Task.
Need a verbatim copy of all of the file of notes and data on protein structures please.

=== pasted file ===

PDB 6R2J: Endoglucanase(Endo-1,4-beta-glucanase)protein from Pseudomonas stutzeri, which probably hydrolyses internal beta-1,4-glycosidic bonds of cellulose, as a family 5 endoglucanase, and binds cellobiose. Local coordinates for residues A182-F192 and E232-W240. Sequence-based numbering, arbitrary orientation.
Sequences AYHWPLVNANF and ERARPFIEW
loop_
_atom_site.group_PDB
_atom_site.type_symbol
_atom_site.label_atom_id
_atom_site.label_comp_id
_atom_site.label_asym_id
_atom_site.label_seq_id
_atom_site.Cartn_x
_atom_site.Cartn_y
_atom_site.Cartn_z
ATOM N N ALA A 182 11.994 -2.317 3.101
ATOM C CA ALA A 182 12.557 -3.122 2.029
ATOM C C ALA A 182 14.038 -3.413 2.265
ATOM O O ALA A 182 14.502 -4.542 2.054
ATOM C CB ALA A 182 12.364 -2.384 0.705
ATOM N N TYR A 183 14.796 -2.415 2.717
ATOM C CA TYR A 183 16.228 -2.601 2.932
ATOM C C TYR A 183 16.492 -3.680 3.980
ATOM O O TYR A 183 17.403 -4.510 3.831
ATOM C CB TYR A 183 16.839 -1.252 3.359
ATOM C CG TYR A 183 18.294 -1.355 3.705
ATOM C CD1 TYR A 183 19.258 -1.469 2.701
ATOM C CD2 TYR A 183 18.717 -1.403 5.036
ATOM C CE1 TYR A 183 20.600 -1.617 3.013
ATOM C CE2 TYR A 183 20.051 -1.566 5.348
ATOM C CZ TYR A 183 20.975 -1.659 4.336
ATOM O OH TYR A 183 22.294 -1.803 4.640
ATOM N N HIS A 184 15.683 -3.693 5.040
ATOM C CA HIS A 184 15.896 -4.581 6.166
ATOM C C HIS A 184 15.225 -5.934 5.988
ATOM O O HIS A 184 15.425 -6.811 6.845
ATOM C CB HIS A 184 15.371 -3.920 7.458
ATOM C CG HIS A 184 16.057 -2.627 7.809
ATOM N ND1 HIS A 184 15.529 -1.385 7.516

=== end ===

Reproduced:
PDB 6R2J: Endoglucanase(Endo-1,4-beta-glucanase)protein from Pseudomonas stutzeri, which probably hydrolyses internal beta-1,4-glycosidic bonds of cellulose, as a family 5 endoglucanase, and binds cellobiose. Local coordinates for residues A182-F192 and E232-W240. Sequence-based numbering, arbitrary orientation.
Sequences AYHWPLVNANF and ERARPFIEW
loop_
_atom_site.group_PDB
_atom_site.type_symbol
_atom_site.label_atom_id
_atom_site.label_comp_id
_atom_site.label_asym_id
_atom_site.label_seq_id
_atom_site.Cartn_x
_atom_site.Cartn_y
_atom_site.Cartn_z
ATOM N N ALA A 182 11.994 -2.317 3.101
ATOM C CA ALA A 182 12.557 -3.122 2.029
ATOM C C ALA A 182 14.038 -3.413 2.265
ATOM O O ALA A 182 14.502 -4.542 2.054
ATOM C CB ALA A 182 12.364 -2.384 0.705
ATOM N N TYR A 183 14.796 -2.415 2.717
ATOM C CA TYR A 183 16.228 -2.601 2.932
ATOM C C TYR A 183 16.492 -3.680 3.980
ATOM O O TYR A 183 17.403 -4.510 3.831
ATOM C CB TYR A 183 16.839 -1.252 3.359
ATOM C CG TYR A 183 18.294 -1.355 3.705
ATOM C CD1 TYR A 183 19.258 -1.469 2.701
ATOM C CD2 TYR A 183 18.717 -1.403 5.036
ATOM C CE1 TYR A 183 20.600 -1.617 3.013
ATOM C CE2 TYR A 183 20.051 -1.566 5.348
ATOM C CZ TYR A 183 20.975 -1.659 4.336
ATOM O OH TYR A 183 22.294 -1.803 4.640
ATOM N N HIS A 184 15.683 -3.693 5.040
ATOM C CA HIS A 184 15.896 -4.581 6.166
ATOM C C HIS A 184 15.225 -5.934 5.988
ATOM O O HIS A 184 15.425 -6.811 6.845
ATOM C CB HIS A 184 15.371 -3.920 7.458
ATOM C CG HIS A 184 16.057 -2.627 7.809
ATOM N ND1 HIS A 184 15.529 -1.385 7.516